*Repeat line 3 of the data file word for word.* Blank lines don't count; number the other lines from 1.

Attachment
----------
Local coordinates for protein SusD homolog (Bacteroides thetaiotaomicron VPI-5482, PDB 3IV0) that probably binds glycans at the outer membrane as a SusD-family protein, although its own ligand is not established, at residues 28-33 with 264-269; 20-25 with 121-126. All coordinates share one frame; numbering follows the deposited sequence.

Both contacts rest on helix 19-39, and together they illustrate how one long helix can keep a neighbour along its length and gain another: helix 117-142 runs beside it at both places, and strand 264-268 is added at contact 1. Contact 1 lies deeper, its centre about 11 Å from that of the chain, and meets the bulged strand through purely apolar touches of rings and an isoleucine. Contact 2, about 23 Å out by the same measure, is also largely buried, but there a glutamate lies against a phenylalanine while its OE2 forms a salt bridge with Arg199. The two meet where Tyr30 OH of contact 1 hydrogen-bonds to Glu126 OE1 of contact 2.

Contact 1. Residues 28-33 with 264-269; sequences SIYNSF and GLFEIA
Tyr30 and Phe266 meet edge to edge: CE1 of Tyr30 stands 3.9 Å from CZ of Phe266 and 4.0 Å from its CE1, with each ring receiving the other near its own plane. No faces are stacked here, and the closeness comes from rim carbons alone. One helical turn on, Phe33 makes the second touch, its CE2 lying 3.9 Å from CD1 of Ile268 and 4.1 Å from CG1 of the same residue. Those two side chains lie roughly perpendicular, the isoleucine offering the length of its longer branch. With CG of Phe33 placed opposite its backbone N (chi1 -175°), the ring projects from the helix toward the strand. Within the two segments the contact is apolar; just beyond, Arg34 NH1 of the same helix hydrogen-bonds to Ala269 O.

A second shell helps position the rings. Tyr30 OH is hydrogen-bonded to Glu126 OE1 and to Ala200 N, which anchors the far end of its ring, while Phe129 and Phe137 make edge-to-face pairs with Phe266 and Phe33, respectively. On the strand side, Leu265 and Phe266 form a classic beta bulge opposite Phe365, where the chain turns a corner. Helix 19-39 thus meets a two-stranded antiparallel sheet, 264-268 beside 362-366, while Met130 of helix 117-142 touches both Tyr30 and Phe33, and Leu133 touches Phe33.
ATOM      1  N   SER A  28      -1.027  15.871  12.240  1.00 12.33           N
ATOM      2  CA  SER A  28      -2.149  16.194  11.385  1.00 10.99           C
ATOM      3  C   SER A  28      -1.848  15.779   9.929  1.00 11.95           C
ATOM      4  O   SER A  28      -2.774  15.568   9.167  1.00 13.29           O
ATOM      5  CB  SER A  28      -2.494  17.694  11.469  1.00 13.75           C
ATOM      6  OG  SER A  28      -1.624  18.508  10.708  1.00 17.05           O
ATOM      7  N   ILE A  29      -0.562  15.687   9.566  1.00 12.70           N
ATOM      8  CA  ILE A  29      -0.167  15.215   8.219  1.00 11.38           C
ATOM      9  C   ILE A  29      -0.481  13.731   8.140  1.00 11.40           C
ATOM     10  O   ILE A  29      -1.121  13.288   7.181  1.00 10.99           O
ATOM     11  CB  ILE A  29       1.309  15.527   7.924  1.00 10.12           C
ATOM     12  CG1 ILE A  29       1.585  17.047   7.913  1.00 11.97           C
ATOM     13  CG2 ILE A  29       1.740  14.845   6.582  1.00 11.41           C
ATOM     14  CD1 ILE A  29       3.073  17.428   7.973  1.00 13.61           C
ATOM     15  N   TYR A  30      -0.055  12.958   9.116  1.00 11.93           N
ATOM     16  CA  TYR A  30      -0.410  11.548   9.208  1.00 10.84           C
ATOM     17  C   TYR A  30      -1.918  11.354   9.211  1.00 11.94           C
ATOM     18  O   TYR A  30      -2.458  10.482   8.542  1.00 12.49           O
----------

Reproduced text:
Contact 1. Residues 28-33 with 264-269; sequences SIYNSF and GLFEIA